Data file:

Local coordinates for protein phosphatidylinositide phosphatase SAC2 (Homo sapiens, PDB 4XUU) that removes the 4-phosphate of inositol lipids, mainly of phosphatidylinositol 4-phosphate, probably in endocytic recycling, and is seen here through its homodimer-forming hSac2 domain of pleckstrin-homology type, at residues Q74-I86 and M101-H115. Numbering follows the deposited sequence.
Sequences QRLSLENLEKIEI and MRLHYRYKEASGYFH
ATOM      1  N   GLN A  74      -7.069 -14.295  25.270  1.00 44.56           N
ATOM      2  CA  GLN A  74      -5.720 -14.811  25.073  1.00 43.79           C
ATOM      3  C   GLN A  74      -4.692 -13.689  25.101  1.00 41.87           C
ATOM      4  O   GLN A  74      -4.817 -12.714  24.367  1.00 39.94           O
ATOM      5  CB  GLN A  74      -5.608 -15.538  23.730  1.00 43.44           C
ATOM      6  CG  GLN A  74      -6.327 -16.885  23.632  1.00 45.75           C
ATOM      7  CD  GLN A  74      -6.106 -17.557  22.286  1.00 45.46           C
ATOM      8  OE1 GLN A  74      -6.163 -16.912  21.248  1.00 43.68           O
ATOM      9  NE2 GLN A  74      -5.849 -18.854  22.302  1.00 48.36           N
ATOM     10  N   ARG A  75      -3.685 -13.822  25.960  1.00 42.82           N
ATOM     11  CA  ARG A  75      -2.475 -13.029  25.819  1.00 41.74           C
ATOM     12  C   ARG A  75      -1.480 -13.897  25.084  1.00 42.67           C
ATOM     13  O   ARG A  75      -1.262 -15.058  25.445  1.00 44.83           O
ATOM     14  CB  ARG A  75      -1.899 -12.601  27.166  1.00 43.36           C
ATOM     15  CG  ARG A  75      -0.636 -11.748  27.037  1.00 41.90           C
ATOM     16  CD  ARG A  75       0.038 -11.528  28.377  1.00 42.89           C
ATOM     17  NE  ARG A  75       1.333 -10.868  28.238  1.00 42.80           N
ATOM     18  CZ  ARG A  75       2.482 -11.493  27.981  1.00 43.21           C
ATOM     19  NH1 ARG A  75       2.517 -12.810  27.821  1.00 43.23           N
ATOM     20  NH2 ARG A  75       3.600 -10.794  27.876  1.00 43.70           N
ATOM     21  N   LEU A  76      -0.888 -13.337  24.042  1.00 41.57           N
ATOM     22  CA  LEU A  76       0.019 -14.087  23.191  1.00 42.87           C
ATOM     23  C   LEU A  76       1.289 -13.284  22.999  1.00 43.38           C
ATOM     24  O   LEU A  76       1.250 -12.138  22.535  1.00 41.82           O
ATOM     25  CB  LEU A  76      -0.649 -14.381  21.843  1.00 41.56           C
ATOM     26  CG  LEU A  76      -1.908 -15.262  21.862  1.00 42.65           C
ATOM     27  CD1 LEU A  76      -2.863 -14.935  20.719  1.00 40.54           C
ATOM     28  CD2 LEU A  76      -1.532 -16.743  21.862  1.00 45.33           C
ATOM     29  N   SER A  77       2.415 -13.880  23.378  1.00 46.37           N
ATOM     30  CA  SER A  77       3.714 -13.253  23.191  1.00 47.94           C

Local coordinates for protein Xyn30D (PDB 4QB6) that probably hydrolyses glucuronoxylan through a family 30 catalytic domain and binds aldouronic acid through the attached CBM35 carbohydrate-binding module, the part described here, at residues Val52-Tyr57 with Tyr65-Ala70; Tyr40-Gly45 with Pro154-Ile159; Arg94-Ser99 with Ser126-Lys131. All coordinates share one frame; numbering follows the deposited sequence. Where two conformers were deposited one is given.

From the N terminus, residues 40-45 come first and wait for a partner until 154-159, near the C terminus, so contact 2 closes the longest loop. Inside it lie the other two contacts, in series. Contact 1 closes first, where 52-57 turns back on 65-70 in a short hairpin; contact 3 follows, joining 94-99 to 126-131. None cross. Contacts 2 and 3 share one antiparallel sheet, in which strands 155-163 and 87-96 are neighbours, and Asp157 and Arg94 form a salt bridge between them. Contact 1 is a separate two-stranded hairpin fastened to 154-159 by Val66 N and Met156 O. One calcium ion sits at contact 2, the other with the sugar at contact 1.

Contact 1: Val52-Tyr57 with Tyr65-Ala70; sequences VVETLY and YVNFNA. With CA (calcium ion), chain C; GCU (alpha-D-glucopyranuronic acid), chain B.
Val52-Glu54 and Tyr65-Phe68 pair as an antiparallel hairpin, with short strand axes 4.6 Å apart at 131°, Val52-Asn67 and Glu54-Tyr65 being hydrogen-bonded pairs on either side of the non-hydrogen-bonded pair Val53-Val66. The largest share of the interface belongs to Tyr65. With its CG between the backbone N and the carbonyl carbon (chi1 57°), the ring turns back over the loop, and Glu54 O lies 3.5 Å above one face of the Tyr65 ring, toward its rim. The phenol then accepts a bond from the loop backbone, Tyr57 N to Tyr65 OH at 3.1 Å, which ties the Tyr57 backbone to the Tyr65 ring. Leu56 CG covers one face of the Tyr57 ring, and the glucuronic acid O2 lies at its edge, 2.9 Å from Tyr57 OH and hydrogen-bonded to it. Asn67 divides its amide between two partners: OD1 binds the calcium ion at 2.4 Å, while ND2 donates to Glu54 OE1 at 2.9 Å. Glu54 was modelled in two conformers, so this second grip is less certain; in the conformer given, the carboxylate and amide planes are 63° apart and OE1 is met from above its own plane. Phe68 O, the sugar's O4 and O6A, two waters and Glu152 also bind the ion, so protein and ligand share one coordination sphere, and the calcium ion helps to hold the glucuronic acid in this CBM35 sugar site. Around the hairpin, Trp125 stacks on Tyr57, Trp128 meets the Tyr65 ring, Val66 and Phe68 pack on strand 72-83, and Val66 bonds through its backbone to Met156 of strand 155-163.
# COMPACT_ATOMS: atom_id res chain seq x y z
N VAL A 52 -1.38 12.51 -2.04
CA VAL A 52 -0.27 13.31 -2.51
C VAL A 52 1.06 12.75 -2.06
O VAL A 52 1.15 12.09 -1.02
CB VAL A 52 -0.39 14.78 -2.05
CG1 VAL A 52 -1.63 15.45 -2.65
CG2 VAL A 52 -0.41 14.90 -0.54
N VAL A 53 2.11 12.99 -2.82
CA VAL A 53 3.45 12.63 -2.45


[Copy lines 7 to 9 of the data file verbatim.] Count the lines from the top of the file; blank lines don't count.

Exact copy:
ATOM      5  CB  GLN A  74      -5.608 -15.538  23.730  1.00 43.44           C
ATOM      6  CG  GLN A  74      -6.327 -16.885  23.632  1.00 45.75           C
ATOM      7  CD  GLN A  74      -6.106 -17.557  22.286  1.00 45.46           C